Also community structure was proved to change when L. conchilega was present. ANOSIM results prove this difference in community structure is highly significant (Table 1). Moreover, Rabaut et al. (2007) confirmed that communities differed gradually according to increasing abundances of L. conchilega density (a so called ‘Babushka’ type of community structure). This effect is related to the increasing structural complexity when the density of this tube builder increases which in turn creates more niches and consequently more food provision. The species-specific explanation for this general increase has been described for different densities of L. conchilega aggregations (Rabaut et al. 2007).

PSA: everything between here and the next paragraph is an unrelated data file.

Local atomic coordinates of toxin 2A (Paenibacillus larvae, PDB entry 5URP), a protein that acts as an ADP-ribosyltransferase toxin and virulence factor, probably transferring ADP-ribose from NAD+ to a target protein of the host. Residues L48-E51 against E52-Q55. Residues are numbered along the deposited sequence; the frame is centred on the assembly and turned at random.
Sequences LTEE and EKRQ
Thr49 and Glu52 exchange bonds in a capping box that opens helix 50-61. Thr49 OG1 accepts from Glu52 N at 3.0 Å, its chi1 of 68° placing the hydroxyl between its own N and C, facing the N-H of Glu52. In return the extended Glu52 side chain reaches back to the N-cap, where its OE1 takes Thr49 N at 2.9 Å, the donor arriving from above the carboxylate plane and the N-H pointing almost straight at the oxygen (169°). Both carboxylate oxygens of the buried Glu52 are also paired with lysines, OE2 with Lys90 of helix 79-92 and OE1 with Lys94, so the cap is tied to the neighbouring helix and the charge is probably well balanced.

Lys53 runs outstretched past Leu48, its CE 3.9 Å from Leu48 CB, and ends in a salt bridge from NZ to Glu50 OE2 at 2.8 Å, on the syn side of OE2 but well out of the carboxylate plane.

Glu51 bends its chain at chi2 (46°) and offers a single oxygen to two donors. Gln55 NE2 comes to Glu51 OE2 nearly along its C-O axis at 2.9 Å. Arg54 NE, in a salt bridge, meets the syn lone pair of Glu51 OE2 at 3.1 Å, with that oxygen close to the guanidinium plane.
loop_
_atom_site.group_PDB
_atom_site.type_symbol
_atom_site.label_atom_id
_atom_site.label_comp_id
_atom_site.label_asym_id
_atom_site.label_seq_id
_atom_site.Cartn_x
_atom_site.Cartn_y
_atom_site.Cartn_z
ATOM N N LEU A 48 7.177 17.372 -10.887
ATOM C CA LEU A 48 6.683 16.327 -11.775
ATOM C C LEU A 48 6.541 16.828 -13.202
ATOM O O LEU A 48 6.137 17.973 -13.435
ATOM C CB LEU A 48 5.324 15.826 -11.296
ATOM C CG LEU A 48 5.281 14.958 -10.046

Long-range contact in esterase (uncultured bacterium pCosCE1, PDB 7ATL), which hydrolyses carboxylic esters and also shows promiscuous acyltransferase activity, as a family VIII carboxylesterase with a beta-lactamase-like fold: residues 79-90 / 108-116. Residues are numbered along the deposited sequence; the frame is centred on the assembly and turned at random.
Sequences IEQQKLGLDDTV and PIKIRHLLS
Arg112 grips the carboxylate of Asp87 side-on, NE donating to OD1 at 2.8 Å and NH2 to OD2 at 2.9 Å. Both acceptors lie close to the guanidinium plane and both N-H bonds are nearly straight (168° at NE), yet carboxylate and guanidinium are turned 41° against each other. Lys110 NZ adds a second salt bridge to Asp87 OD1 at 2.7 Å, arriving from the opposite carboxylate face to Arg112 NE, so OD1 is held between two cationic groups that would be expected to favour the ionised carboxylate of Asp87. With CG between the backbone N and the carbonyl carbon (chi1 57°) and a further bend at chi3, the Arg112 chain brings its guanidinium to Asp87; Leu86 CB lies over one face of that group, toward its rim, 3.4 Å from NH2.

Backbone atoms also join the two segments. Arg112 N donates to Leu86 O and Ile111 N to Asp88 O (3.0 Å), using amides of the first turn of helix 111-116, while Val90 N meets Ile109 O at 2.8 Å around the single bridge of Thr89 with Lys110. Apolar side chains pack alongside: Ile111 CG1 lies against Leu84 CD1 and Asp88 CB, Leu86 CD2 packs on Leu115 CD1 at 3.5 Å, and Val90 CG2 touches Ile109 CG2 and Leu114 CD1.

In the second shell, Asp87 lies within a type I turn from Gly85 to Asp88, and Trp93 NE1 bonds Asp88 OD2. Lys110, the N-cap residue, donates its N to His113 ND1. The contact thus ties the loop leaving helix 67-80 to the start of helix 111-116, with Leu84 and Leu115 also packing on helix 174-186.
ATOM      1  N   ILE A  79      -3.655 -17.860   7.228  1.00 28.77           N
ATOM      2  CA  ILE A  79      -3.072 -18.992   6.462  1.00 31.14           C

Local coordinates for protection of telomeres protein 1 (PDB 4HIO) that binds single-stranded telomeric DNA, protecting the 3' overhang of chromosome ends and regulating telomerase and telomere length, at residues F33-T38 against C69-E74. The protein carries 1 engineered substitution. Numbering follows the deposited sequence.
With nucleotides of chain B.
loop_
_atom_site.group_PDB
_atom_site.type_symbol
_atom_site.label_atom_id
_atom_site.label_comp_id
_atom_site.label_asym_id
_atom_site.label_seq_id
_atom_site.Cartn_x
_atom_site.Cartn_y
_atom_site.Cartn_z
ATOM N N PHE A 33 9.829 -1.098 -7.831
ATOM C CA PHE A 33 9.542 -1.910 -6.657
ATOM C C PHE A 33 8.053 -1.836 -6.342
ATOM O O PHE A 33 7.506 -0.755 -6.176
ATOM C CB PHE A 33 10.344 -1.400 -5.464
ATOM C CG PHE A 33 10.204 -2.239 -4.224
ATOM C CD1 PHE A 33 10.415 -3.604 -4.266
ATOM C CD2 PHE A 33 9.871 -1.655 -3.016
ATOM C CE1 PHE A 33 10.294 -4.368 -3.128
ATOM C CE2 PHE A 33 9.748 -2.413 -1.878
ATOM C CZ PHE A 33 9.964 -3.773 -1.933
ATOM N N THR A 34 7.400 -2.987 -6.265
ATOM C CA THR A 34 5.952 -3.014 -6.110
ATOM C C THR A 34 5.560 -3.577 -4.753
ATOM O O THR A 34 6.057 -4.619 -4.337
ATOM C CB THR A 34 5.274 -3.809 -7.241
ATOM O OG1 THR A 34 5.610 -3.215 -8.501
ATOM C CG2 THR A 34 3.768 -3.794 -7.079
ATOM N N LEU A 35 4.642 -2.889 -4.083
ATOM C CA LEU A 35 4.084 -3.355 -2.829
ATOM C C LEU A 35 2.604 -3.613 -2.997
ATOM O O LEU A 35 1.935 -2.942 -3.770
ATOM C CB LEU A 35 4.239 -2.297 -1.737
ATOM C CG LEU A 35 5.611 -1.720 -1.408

Temporal characteristics of the aggregations are difficult to estimate without long-term monitoring of individual aggregations. Long-lived, stable biogenic concretions are expected to have a greater value in respect of the aims of the Habitats Directive than an otherwise comparable habitat of ephemeral nature (Holt et al. 1998; Hendrick and Foster-Smith 2006). In her long term analysis of intertidal aggregations, Zühlke (2001) suggested that L. conchilega aggregations are ephemeral in intertidal areas. This unsustainability of aggregations on tidal flats could be related to the dynamic characteristics of this environment and to freezing temperatures in winter (e.g. Strasser and Pieloth 2001; Zühlke 2001). In the absence of storms or strong winters, L. conchilega aggregations could probably survive for several years. In subtidal environments, hydrodynamic stress is lower and the water layer protects this environment against steep drops in temperature. Moreover, individual mounds that are biogenically constructed by L. conchilega are described to persist for more than 1 year (Carey 1987).